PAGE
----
TIE study: hidden lobby reduces democracy

Transparency International Estonia (TIE) has in cooperation with Transparency International carried our the first study concerning lobbying activities in Estonia. 19 European states participated in the study and the comparative report will be published in the beginning of 2015. The results for Estonia were published today in Tallinn.

"Hidden lobbying reduces democracy because it lets certain interest dominate," said Jaanus Tehver, chair of TIE. "The risk is especially evident if there is no common understanding and rules for lobbying."

Lobbying is not regulated by law in Estonia. Therefore, TIE studied the risks resulting from this situation. Lobbying was analyzed according to three dimensions, where the maximum result of 100% could be achieved. The results were as follows: lobbying transparency (24%), integrity (27%) and equal access to the legislative process (35%).

The following systemic problems were stressed in the study: the opaque decision-making process in the parliament, confusion about what lobbying entails, the formality of inclusion, problems with the inner democracy of political parties, differing ethical standards among lobbyists and the complexities concerning monitoring the legislative process.

TIE suggests the legislators and lobbyists to tend to these risk areas in order to ensure a transparent legislative process.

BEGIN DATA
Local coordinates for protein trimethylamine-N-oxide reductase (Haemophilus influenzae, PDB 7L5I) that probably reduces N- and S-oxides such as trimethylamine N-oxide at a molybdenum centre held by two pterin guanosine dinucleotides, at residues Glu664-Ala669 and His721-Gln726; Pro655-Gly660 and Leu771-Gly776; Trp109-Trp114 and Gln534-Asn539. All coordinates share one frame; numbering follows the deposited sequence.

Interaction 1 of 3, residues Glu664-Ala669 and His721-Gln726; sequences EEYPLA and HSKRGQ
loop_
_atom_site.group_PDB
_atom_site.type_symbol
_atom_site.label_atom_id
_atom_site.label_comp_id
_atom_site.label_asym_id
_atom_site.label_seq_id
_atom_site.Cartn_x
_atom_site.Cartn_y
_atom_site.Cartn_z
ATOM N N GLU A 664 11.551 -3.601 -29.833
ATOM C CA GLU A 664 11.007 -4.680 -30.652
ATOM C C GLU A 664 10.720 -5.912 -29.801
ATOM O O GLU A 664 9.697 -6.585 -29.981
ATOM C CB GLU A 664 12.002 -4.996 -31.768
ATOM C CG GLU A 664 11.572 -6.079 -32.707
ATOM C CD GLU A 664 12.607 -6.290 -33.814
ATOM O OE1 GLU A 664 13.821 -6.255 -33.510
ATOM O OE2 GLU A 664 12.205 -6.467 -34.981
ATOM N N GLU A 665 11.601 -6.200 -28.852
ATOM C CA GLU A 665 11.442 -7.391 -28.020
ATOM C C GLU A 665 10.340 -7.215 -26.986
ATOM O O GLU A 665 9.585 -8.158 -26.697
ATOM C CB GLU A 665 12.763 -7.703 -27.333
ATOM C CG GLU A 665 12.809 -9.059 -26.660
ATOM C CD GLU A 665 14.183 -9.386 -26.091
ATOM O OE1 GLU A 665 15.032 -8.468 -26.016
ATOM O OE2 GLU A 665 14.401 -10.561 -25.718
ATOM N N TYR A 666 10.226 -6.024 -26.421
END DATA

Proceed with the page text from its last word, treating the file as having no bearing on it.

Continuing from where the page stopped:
Main recommendations from TIE:

Improve consultation practices: publish legislative drafts earlier and include information on the input provided by interest groups.

Introduce a legislative footprint in order to follow how drafts become laws.

Establish codes of conduct and selg-regulation mechanisms for lobbyists and public sector employees.

Provide equal, transparent and timely access to decision-making processes by interest groups as well as the media.

"The most important thing to keep in mind is to undestand what lobbying entails and what purpose does it serve. Furthermore, it is also important that lobbyists and the ruling bodies understand the need to regulate lobbying and would take the first steps in the form of self-regulation or any other meaningful regulation," said Jaanus Tehver, chair of TIE. "Lobbying and a transparency legislative process do not rule each other out. If there are clear rules which are practiced in reality, it is easier for both the lobbyists and the ruling bodies to conduct their day-to-day activities and the society as a whole will benefit."

TIE hopes that the many risk areas pointed out in the report will get sufficient attention from the legislators and that the relevant public bodies will take concrete steps towards creating more transparency.

The report can be found here: http://www.transparency.ee/files/lisad/lobbying_in_estonia.pdf

Further information: info@transparency.ee